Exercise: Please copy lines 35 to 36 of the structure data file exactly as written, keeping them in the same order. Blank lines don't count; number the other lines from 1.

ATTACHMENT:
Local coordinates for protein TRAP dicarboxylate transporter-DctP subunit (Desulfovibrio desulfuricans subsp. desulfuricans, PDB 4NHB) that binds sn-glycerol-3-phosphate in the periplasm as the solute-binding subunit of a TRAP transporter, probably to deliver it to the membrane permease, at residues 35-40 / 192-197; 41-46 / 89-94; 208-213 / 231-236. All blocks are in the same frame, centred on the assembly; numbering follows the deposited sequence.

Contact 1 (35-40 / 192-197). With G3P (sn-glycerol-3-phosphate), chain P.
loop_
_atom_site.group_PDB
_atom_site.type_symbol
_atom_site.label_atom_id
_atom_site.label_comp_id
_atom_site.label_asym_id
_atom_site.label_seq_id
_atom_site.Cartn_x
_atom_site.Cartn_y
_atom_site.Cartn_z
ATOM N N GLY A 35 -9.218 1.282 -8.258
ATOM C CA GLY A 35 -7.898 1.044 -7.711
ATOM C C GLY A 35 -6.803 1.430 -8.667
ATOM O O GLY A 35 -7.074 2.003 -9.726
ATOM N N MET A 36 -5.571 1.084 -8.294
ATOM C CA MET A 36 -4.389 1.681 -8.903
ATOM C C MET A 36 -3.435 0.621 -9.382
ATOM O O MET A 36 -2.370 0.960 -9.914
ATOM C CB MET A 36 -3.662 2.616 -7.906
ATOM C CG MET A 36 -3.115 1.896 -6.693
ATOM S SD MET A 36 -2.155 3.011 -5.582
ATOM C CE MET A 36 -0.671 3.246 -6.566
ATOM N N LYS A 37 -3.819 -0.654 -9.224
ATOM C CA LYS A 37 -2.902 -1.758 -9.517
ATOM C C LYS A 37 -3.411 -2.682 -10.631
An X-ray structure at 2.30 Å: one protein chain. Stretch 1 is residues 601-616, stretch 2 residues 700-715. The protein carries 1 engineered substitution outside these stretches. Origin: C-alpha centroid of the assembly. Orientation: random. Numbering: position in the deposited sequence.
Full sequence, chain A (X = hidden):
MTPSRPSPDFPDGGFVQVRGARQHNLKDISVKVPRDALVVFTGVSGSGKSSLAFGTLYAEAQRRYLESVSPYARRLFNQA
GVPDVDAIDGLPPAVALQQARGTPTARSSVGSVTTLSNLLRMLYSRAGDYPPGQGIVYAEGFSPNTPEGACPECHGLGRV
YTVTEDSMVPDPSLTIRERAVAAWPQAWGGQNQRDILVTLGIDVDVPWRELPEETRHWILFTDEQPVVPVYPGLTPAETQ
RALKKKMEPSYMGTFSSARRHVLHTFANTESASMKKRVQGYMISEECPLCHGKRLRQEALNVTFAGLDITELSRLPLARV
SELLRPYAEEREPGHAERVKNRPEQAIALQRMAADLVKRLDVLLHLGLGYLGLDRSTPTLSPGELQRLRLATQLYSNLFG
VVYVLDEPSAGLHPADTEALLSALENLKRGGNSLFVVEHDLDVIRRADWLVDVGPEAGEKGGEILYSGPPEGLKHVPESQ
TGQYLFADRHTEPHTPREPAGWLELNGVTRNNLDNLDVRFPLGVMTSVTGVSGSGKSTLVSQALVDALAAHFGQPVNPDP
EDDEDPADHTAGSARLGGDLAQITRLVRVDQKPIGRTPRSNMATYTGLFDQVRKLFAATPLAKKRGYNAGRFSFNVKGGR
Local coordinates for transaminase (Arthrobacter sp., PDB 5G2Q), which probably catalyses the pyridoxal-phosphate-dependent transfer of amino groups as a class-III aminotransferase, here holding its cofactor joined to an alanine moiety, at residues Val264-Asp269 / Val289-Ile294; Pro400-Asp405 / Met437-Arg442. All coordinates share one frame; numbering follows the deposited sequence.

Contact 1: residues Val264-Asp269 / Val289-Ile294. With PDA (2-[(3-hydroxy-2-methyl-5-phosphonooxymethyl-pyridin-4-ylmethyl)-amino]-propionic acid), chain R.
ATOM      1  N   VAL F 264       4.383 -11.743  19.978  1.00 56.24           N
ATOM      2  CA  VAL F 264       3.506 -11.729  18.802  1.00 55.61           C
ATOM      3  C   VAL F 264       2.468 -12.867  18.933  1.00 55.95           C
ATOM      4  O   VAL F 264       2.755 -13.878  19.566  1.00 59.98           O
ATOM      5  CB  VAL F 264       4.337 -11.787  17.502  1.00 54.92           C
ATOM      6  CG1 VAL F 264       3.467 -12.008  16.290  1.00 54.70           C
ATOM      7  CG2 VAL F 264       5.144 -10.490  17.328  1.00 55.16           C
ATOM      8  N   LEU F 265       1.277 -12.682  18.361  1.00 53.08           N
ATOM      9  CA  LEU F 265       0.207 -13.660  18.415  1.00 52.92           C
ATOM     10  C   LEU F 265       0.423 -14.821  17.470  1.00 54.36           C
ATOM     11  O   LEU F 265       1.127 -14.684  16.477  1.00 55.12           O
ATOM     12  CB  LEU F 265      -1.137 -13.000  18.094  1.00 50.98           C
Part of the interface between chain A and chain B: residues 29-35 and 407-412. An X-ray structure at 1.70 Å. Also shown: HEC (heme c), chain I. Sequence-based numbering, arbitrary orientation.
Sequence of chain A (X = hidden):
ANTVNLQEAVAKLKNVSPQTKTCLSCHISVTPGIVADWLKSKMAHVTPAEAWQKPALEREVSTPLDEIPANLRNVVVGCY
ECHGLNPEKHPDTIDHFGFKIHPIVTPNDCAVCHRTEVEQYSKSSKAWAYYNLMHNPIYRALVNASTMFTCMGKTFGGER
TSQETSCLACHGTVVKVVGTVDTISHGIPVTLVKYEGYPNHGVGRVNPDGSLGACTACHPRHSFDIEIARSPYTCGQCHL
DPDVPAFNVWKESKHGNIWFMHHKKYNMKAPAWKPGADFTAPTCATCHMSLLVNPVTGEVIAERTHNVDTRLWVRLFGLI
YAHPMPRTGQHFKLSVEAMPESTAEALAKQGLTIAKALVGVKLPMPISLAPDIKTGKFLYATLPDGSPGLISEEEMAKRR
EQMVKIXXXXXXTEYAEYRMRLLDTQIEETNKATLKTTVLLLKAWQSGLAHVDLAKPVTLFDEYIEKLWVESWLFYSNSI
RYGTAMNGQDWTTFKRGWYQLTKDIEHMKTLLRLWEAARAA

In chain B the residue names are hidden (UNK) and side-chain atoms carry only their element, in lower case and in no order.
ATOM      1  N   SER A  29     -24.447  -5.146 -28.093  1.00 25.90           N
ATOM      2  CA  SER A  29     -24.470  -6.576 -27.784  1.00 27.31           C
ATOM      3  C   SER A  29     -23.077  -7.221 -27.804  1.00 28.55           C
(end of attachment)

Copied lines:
VVYVLDEPSAGLHPADTEALLSALENLKRGGNSLFVVEHDLDVIRRADWLVDVGPEAGEKGGEILYSGPPEGLKHVPESQ
TGQYLFADRHTEPHTPREPAGWLELNGVTRNNLDNLDVRFPLGVMTSVTGVSGSGKSTLVSQALVDALAAHFGQPVNPDP